Tesco boosted by exhibition
TESCO is celebrating a positive response to its recent exhibition in Halesworth, which put forward their case for a new store in the town.And it is pointing to the success of its store in Beccles as a key reason why residents should not be worried about the effect ton other shops in the town - something disputed by one former Beccles shop owner.
TESCO is celebrating a positive response to its recent exhibition in Halesworth, which put forward their case for a new store in the town.
And it is pointing to the success of its store in Beccles as a key reason why residents should not be worried about the effect ton other shops in the town - something disputed by one former Beccles shop owner. Nick Rees said he moved from Beccles to Halesworth because of the effect.
The company, now drawing up proposals for a store, said this week that about 70pc of over 150 response forms that were handed back at the public consultation two weeks ago were “supportive” of the new store.
However anti-Tesco protesters continue to stand their ground, maintaining that there are plenty of people in Halesworth who are against the store and branding the exhibition “an advertisement for Tesco.”
Tesco spokesperson Nick Gellatly said that the feedback had been helpful. “Our exhibition was well attended and many people took the time to discuss the proposals with us in detail,” he said. “We are now getting on with finding the right vision for regeneration of the Thoroughfare site, taking into account the community's input, and are moving forward with proposals for the store.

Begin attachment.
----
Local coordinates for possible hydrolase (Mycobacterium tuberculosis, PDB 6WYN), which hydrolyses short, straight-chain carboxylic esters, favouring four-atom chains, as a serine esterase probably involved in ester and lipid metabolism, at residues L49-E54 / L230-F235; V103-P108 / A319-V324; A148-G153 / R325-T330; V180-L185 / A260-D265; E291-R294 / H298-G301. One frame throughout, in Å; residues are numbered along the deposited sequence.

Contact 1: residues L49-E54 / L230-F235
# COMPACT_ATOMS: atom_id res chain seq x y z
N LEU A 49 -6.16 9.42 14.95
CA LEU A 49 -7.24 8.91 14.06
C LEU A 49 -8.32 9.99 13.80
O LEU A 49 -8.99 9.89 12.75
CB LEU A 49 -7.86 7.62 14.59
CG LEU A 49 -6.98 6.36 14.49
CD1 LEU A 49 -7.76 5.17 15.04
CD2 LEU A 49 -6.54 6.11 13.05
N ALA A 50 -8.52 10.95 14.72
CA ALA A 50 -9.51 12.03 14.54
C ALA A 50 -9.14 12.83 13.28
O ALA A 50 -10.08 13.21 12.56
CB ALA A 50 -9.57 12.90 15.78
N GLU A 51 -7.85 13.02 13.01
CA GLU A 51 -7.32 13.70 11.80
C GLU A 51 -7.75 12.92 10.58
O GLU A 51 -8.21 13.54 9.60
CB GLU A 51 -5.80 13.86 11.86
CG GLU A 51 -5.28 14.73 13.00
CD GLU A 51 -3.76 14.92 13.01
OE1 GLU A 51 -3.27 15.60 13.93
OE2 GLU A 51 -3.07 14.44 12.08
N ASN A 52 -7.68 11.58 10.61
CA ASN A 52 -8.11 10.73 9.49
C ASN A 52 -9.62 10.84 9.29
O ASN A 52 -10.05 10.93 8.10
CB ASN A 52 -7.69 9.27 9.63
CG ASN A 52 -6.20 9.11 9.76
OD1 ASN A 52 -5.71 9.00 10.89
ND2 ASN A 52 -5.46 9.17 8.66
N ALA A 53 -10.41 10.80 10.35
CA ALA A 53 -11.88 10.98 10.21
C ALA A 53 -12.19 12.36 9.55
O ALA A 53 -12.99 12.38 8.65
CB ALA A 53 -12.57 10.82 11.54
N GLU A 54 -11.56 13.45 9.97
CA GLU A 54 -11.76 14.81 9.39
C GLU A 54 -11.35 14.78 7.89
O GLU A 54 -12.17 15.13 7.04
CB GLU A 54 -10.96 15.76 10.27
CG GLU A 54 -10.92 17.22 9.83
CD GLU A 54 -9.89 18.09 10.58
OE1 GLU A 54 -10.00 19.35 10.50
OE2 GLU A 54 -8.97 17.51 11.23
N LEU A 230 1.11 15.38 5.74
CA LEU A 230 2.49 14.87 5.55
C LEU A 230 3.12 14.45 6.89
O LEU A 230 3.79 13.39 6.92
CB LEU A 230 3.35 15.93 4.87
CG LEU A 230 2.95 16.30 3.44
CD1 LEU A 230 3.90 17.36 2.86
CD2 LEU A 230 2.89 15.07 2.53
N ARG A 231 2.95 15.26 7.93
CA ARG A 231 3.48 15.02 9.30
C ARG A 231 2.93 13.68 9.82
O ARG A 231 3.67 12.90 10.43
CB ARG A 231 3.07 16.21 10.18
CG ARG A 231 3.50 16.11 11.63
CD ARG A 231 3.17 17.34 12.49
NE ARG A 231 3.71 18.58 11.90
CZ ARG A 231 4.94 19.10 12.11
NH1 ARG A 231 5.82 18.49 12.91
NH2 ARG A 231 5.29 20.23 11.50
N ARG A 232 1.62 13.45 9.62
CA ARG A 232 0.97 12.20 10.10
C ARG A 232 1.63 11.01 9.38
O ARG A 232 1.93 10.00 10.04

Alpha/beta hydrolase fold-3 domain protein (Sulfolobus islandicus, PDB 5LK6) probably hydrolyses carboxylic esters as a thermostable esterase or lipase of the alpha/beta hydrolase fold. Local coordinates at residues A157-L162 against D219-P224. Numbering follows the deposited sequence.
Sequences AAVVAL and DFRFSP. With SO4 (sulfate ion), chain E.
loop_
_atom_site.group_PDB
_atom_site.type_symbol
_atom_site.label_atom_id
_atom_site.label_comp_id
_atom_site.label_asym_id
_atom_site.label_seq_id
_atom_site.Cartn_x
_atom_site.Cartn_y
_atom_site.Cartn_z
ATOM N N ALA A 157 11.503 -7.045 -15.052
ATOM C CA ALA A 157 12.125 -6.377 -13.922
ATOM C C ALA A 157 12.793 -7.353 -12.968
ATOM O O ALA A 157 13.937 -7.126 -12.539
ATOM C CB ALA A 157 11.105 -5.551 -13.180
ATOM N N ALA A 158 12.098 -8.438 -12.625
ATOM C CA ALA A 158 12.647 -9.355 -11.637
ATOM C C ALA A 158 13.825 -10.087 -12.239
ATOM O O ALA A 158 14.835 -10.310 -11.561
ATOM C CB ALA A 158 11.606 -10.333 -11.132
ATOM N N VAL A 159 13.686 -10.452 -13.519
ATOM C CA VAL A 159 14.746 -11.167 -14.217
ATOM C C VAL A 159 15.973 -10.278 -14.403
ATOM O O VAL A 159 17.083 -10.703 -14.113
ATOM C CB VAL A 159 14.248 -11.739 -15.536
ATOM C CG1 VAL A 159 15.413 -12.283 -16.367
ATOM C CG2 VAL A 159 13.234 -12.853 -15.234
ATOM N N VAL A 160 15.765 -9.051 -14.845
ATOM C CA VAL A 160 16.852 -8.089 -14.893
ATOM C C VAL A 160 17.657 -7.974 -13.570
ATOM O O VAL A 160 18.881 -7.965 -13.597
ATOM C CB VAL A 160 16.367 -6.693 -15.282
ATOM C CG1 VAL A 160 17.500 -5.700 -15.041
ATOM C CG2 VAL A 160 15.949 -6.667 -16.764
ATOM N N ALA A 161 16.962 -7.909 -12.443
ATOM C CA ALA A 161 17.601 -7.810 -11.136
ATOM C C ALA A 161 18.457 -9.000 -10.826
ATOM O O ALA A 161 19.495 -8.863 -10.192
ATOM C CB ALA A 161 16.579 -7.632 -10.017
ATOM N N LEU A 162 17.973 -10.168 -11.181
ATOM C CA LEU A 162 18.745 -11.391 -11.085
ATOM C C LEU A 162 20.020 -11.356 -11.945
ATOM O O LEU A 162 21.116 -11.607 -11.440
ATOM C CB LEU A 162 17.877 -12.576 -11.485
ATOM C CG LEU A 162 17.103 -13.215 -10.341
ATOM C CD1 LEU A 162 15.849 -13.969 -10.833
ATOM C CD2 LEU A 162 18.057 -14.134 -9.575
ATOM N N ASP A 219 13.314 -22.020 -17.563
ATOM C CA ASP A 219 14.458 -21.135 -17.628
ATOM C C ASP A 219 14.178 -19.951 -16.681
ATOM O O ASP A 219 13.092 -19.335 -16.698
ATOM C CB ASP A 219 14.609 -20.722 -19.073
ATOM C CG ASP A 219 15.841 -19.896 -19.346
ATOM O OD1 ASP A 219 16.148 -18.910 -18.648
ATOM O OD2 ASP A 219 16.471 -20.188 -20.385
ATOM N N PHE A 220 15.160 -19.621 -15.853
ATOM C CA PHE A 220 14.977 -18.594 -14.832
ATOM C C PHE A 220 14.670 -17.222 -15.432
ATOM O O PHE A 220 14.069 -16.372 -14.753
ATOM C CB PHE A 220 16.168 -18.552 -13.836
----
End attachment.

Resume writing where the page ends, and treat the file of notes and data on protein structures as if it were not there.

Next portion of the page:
“It is clear there are lots of people in and around Halesworth who want Tesco to open. People welcomed an improved weekly grocery shop in Halesworth and the popular Tesco offer closer to home.
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“A lot of participants agreed that new shoppers will come into town and visit existing businesses, much like with our popular Beccles store.
“A good number of people raised questions- we (are) still happy to talk with them and are looking at addressing their views either through the plans or specialist studies which will be included in a planning application.”
Popular topics of discussion at the exhibition included the need to establish strong links between Tesco and existing town centre shops and the issue of a free town centre car park, as well as support for shops, community services and activity on the Thoroughfare site.
However not everybody was won over by the exhibition, including anti-Tesco campaigner Jen Berry who has now collected approximately 1,700 names on a petition she started in the summer.
Mrs Berry, who lives in London Road, said: “I wouldn't have called it an exhibition- it was an advertisement for Tesco. All the basics weren't answered- pollution, transport, treatment of third world workers. And they pretended that it wouldn't affect the town. I've hardly come across anyone who wants it there.”
Meanwhile Nick Rees, who owns the Humbucks music shop in Steeple End, has lent his support to the anti-Tesco cause.
He said that he was forced to move his shop this year from its original site in Blyburgate, Beccles, in order to escape the ill effects of the Tesco store that opened there in 2005.
He explained: “Blyburgate and a good proportion of the town was served by the central Rainbow car park, but when Tesco moved in they sucked all the traffic and parking up to the other end of the town, due mainly to the free parking.
“As a result Blyburgate suffered severely from the lack of passing trade. As a consequence I closed the music shop, shortly after the fish mongers closed, the fish and chip shop sold up, the computer shop move out to Norwich.
“Tesco will have a similar impact in Halesworth as it will draw people in one direction. Luckily they don't sell guitars, fish and chips or offer a tanning service as yet but I am sure they will be working on it.